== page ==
This posting considers how Isang Yun’s music became at the receiving ends of the cultural tensions of the Cold War in the Korean Peninsula.
Whenever musical modernism is discussed in relation to politics, the Western tradition tends to consider its relation to the Marxism. However, in the case of Yun’s musical insights, most frequently debated ideology about his musical viewpoint is the Juche.
The atmosphere around the Juche Ideology on the liberal side of Korean Peninsula is more than mere frosty because it is the founding philosophy of competent authority, the communist in the North. Seriously though, there is nothing that the liberal side should be threatened over this so-called philosophy because the main problem of Juche ideology lies with its principles. That is, although its historical origin might have been evolved from the Marxism, it does not concern the revolutionary idea of the working class at all.
So why the Juche matters in the reception of Isang Yun’s music? His music was not written based on the Juche ideology, and therefore one could argue that the two are unrelated in a literal sense. Problems, however, occurred in the two angles; under the name of the National Security Law in South Korea on the one hand, and Yun’s willingness to retaining the Korean roots in his German exile on the other. On his deportation to the Germany, not only his music but also him as an individual became a topic of taboo in the South Korea at least until the late 1980s. On the contrary, Yun was the only classical composer that the founding leader of North Korea, Il-sung Kim apparently admired and provided enormous supports on musical activities in many ways.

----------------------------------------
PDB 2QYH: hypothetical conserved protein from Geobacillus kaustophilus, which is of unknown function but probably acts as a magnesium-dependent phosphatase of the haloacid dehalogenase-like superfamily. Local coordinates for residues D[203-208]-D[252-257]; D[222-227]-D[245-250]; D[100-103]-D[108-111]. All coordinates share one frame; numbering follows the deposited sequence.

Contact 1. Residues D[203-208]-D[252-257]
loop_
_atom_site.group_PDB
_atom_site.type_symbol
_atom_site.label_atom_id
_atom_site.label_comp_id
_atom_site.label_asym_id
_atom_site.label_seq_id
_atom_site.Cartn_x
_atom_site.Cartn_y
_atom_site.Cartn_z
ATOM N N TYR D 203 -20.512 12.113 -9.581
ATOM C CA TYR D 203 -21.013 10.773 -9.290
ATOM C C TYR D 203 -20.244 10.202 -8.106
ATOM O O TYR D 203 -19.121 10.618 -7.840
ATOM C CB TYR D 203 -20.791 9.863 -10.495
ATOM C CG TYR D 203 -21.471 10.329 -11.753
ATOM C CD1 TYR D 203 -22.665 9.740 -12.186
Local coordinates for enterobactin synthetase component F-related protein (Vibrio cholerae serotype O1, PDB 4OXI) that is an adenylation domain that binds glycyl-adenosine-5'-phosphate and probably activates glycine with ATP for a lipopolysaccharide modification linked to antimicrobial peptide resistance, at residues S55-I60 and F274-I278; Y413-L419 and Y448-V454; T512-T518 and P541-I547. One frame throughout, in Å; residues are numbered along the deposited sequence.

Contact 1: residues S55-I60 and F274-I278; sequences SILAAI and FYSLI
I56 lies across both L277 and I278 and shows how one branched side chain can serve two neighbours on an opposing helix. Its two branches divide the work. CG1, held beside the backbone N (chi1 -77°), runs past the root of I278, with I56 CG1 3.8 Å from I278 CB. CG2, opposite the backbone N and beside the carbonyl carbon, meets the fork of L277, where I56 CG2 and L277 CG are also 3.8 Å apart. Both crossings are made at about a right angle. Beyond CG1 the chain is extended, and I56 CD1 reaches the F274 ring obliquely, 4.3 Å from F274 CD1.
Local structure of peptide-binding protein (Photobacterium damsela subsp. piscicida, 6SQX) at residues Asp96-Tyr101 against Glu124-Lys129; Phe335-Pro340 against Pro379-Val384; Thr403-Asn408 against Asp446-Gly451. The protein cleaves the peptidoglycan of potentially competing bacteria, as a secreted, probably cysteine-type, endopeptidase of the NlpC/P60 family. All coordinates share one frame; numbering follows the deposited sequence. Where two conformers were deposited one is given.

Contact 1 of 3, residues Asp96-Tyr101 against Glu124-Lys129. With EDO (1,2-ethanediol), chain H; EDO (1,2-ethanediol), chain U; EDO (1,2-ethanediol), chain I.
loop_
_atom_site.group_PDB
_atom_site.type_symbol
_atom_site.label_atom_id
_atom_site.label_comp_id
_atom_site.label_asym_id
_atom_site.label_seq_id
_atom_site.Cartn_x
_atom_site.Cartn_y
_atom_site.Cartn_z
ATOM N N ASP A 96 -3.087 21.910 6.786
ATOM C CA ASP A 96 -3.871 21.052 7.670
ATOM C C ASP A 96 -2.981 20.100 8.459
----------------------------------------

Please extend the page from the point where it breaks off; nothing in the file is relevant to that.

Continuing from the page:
Kim was the political leader in international affairs, so he would not have acted as a patron to the South Korean born classical musician without ulterior motive! Having had another meeting with the composer in Pyongyang on 11 October 1979, Kim acknowledged how Yun told him about the Juche ideology “suits the present age” and how he perceived Yun’s musical insights attempt to “democratise” South Korea. Indeed, these remarks would not have been received favourably by the South Korean authority.
Kim’s acknowledgement consequently put Yun’s music at the receiving ends of the Cold War cultural tensions in the South Korea and that’s how his memorial projects were blacklisted even in the 21st century.